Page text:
File:  [NetBSD Developer Wiki] / wikisrc / tutorials / how_to_enable_and_run_dtrace.mdwn
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Fri Oct 13 04:38:31 2017 UTC (2 years, 9 months ago) by sevan
Branches: MAIN
CVS tags: HEAD
Remove duplication mistake.
State the path the scripts are installed in.

    1: DTrace is a Dynamic Tracing framework developed by Sun and ported to NetBSD. It enables extensive instrumentation of the kernel and user space. See the [DTrace Community Page](http://dtrace.org) for more information.
    2: Also see [DTrace Introduction](http://dtrace.org/guide/preface.html), Brendan Gregg's [DTrace one liners](http://www.brendangregg.com/DTrace/dtrace_oneliners.txt) and his notes for [DTrace on FreeBSD](https://wiki.freebsd.org/DTrace/).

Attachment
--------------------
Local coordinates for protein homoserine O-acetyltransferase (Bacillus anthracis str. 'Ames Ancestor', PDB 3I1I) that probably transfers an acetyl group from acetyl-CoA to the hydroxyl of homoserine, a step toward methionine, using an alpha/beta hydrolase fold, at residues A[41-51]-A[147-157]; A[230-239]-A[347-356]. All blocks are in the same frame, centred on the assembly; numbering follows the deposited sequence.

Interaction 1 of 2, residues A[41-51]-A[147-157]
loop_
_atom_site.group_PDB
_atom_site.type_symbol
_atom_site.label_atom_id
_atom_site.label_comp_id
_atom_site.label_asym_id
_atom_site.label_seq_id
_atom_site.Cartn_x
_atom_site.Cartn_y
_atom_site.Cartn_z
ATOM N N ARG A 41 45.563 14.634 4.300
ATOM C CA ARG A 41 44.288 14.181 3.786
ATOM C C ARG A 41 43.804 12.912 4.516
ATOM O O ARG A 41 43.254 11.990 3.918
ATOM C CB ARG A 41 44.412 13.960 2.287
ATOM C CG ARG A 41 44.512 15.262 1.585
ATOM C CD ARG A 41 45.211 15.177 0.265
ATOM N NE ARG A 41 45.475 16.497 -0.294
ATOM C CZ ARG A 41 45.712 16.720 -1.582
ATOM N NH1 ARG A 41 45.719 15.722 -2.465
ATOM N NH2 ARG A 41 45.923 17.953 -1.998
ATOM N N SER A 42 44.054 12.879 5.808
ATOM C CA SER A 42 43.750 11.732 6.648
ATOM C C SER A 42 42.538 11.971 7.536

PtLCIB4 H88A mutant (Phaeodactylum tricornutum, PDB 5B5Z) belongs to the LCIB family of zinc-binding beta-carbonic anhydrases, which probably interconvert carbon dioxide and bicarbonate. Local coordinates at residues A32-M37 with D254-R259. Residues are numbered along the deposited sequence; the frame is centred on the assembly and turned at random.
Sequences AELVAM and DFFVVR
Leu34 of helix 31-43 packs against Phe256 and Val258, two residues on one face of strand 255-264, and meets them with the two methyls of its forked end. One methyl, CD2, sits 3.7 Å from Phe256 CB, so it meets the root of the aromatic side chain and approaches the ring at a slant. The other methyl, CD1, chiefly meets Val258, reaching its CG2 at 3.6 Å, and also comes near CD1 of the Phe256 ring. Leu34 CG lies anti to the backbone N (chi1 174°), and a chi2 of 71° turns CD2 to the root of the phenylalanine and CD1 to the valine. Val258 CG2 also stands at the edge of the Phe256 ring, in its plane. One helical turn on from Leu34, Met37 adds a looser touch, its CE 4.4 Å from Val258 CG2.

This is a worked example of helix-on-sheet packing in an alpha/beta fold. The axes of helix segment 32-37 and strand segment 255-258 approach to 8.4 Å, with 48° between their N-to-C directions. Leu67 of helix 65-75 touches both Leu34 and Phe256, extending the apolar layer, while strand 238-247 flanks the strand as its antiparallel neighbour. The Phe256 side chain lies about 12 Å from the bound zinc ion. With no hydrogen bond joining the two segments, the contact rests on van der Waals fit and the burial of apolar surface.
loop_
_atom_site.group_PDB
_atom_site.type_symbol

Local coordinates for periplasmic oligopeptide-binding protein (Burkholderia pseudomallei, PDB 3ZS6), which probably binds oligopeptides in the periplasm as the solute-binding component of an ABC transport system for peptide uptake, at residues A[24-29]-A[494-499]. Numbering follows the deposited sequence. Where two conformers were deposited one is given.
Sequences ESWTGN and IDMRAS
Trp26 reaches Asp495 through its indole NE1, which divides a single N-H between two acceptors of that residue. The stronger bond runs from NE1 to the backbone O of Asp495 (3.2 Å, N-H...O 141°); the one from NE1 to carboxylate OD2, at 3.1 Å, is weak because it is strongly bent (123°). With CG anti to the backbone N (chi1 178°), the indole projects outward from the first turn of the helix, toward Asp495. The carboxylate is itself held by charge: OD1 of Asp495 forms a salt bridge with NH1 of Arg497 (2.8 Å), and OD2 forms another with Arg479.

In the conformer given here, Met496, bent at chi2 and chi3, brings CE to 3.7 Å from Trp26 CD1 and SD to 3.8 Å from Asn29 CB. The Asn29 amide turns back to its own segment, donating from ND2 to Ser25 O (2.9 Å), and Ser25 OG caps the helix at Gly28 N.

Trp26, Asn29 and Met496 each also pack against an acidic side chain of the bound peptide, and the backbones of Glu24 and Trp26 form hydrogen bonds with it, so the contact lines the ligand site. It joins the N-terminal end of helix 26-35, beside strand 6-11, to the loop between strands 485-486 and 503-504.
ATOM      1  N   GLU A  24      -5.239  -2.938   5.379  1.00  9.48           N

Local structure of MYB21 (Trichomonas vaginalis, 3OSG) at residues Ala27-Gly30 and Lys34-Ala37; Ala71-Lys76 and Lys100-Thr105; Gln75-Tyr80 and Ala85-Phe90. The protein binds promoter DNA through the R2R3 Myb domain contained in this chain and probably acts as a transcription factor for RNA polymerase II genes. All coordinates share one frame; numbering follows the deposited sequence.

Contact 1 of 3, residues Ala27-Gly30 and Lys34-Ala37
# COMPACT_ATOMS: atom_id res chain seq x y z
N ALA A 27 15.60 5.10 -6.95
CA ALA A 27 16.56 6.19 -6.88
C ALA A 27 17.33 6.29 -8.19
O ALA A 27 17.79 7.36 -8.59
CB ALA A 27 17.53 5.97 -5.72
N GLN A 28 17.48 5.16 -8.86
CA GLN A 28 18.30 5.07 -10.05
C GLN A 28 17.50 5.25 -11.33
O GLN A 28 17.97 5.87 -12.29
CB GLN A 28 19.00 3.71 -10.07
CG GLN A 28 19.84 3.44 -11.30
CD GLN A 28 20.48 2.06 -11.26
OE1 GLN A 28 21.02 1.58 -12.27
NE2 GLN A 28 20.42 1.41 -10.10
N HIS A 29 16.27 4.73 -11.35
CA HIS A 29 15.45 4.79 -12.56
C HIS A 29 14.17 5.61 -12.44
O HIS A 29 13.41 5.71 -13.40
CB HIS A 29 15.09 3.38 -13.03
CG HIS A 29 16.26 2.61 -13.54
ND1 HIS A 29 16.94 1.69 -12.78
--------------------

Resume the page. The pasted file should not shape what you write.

3: 
    4: # Current status
    5: 
    6: ## Supported platforms
    7: 
    8: DTrace is a work-in-progress effort and it is for x86 systems and some arm boards.
    9: 
   10: * i386 and amd64
   11: * earm* (evbarm and armv4 based ports)
   12: 
   13: ## Supported providers
   14: 
   15: * SDT: Statically Defined Tracing
   16: * FBT: Function Boundary Tracing
   17: * Lockstat: Kernel Lock Statistics
   18: * Profile: Time based interrupt event source for Profiling
   19: * Syscall: System Calls
   20: * Syscall Linux (32bit & 64 bit): System calls via the Linux binary emulation layer
   21: 
   22: ## TODO for netbsd-7
   23: 
   24: * Measure effect of `options KDTRACE_HOOKS` on system performance.
   25: * Determine whether the profile module works and list it here.
   26: * Integrate [[riz|users/riz]]'s syscall provider patch.
   27: 
   28: ## TODO for netbsd-6
   29: 
   30: Need to identify changes to pull up to netbsd-6 and pull them up.
   31: Candidates:
   32: 
   33: * Profile provider.
   34: 
   35: # How to use
   36: 
   37: ##  Building DTrace 
   38: 
   39: You need the following options in your kernel: 
   40:     
   41:     options         KDTRACE_HOOKS   # kernel DTrace hooks
   42:     options         MODULAR
   43: 
   44: Optionally:
   45: